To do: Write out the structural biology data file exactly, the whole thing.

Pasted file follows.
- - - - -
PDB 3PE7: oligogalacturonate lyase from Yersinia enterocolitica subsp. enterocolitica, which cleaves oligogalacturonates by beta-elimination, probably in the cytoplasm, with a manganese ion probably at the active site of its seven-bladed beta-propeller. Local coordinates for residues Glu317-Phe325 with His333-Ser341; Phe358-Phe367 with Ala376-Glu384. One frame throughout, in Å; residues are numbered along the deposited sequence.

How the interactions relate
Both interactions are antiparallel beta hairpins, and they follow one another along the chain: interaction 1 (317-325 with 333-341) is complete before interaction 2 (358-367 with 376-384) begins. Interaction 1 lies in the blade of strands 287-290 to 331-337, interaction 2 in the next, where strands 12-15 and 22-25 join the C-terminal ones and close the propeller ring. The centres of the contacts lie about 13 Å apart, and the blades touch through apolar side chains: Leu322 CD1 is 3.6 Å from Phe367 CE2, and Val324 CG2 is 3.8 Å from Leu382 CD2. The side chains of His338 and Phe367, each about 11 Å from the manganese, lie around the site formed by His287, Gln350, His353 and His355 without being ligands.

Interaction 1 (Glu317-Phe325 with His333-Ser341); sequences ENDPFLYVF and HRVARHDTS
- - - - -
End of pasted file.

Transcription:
PDB 3PE7: oligogalacturonate lyase from Yersinia enterocolitica subsp. enterocolitica, which cleaves oligogalacturonates by beta-elimination, probably in the cytoplasm, with a manganese ion probably at the active site of its seven-bladed beta-propeller. Local coordinates for residues Glu317-Phe325 with His333-Ser341; Phe358-Phe367 with Ala376-Glu384. One frame throughout, in Å; residues are numbered along the deposited sequence.

How the interactions relate
Both interactions are antiparallel beta hairpins, and they follow one another along the chain: interaction 1 (317-325 with 333-341) is complete before interaction 2 (358-367 with 376-384) begins. Interaction 1 lies in the blade of strands 287-290 to 331-337, interaction 2 in the next, where strands 12-15 and 22-25 join the C-terminal ones and close the propeller ring. The centres of the contacts lie about 13 Å apart, and the blades touch through apolar side chains: Leu322 CD1 is 3.6 Å from Phe367 CE2, and Val324 CG2 is 3.8 Å from Leu382 CD2. The side chains of His338 and Phe367, each about 11 Å from the manganese, lie around the site formed by His287, Gln350, His353 and His355 without being ligands.

Interaction 1 (Glu317-Phe325 with His333-Ser341); sequences ENDPFLYVF and HRVARHDTS